As a child, he dreamt of being a pilot, but an attraction to the priesthood stuck with him from the time he was eleven. He was born on May 17, 1932 in Lisnice, the Province of Pisek in Southern Bohemia. From 1952 to 1953 he was a worker. In 1960, following his graduation, he worked as an archivist but soon abandoned that occupation to study theology. In 1968 he was ordained to the priesthood.
During a visit to East Germany in the 1960s, he met a layman and some priests who were living the spirituality of the Focolare Movement. He was taken by the presence of Jesus among this group of Christians, a presence that He promises when two or more are united in His name (see Mt 18:20). That experience of communion would accompany him for the rest of his life. His pastoral work in Ceské Budejovice annoyed the Communist State system, and in 1971 he was transferred to a parish in Selva Boema. Seven years later, because of his popularity especially among young people, his permission to carry out his priestly ministry was revoked. “I lost my license. I can’t say mass anymore,” he explained to his parishioners. “I preached and talked about the cross and recommended that we carry it; now is the moment for me to carry it.”
Officially returned to the lay state, Chiara Lubich accepted his request to enter the focolare in Prague that was opened in 1981. He found a job as a window-washer that lasted for 10 years. He would often say: “I can’t preach or share the sacraments in public, but when I look at the cross I realize that Jesus who is the one and only High Priest could hardly even talk when he was on the cross, and his hands were nailed in. I became convinced: ‘Now, you’re close to the High Priest’ and I embraced Jesus Forsaken. It was the spirituality of the Focolare that guided me in this direction. I felt the power of which Isaiah 53 speaks: ‘The man of suffering’ (…) I lived for a long time of this light: everything that was ugly could serve for my edification. I realized, without exaggerating, that those ten years of washing windows had been the most blessed years of my life.” He would often repeat: “I hold it to be a miracle that God spread the spirituality of unity in the Socialist world where everything was under surveillance. He always knows the ways in.”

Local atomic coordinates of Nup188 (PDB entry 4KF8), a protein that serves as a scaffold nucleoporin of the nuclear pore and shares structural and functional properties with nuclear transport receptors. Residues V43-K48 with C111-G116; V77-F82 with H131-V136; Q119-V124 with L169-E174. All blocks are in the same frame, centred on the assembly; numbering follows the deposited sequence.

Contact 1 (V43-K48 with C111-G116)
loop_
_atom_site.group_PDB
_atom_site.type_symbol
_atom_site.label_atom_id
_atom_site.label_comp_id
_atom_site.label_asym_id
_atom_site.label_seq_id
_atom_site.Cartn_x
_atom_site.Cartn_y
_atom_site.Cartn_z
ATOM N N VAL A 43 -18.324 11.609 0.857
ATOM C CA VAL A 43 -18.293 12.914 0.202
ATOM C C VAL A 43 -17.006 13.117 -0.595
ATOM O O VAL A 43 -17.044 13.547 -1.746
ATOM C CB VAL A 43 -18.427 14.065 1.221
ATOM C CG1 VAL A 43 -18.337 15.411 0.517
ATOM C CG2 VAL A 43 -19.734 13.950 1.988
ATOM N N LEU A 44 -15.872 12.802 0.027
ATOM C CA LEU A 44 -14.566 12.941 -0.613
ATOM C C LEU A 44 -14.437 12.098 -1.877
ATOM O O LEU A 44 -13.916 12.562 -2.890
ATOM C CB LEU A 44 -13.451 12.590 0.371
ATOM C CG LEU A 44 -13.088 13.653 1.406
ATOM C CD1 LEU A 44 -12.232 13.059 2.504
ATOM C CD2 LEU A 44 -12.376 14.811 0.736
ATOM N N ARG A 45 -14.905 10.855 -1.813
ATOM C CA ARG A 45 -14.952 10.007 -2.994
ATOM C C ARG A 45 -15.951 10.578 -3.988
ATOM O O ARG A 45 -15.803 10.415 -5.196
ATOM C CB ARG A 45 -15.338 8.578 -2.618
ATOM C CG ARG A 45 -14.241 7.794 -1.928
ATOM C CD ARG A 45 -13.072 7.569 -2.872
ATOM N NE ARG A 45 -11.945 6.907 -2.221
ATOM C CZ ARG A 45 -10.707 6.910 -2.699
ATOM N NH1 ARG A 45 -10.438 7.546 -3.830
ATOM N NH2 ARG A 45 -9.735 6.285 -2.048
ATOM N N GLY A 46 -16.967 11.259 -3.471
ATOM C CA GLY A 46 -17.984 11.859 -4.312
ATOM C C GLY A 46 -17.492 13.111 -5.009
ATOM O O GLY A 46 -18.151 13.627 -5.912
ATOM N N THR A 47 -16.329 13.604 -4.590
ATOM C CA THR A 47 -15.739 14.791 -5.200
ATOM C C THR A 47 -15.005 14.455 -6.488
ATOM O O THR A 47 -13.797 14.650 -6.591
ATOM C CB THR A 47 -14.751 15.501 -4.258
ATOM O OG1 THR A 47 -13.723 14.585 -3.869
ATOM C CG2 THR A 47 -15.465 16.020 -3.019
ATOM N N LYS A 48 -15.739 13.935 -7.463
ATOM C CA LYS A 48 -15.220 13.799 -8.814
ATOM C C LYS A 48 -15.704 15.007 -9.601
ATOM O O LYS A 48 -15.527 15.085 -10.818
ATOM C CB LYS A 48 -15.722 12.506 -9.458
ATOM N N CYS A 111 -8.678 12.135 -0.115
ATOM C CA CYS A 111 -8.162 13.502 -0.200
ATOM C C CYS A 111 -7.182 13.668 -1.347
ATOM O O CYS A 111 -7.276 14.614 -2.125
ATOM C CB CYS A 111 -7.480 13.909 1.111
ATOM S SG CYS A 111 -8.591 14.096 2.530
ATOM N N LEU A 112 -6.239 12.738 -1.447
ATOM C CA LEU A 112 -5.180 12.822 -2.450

With the Velvet Revolution in 1989 he became pastor again. In 1990 he was named bishop of Ceské Budejovice and, in the following years, Archbishop of Prague. From 1992 to 2000 he guided the Czech Bishops Conference and from 1993-2001 becamse President of the Council of the Bishops Conferences of Europe. On November 26, 1994, he was created cardinal.
Following the death of Bishop Klaus Hemmerle in January 1994, who began the branch of the Bishop Friends of the Focolare Movement, the foundress invited Archbishop of Prague to assume the role as moderator of that branch of the Movement. He succeded Bishop Hemmerle who had been a great theologian and charismatic figure. It seemed too demanding to him, but Chiara Lubich assured him: “Don’t be afraid, Your Emminance, you won’t be alone. You’ll go ahead as a body.”
The cardinal carried out this task for 18 years, convoking and supporting numerous international meetings of bishops from both the Catholic and other Churches, which were held in Castel Gandolfo, Italy, Istanbul, Jerusalem, Beirut, Augsburg, Wittenburg, London, Geneva, El Cairo, just to name a few.
The membership of the Bishops in the Work of Mary is entirely spiritual and does not interfere in any way with their duties as bishops, as established by the Church. They find that the spirituality of unity is “in profound harmony with the episcopal charism. It reinforces the effective and affective collegiality and unity with the Holy Father, among the bishops, and helps them to actualize the teachings of the Second Vatican Council on the Church-Communion.” This is written in their rule of life for the “Bishop Friends of the Movement” which was recognized by John Paul II and approved by the Pontifical Council of the Laity in a letter dated February 14, 1998. Also the heads of several other Christian Church’s have expressed their appreciation for this initiative.
See also: News.va – Telegram of condolences for the death of Cardinal Miloslav Vlk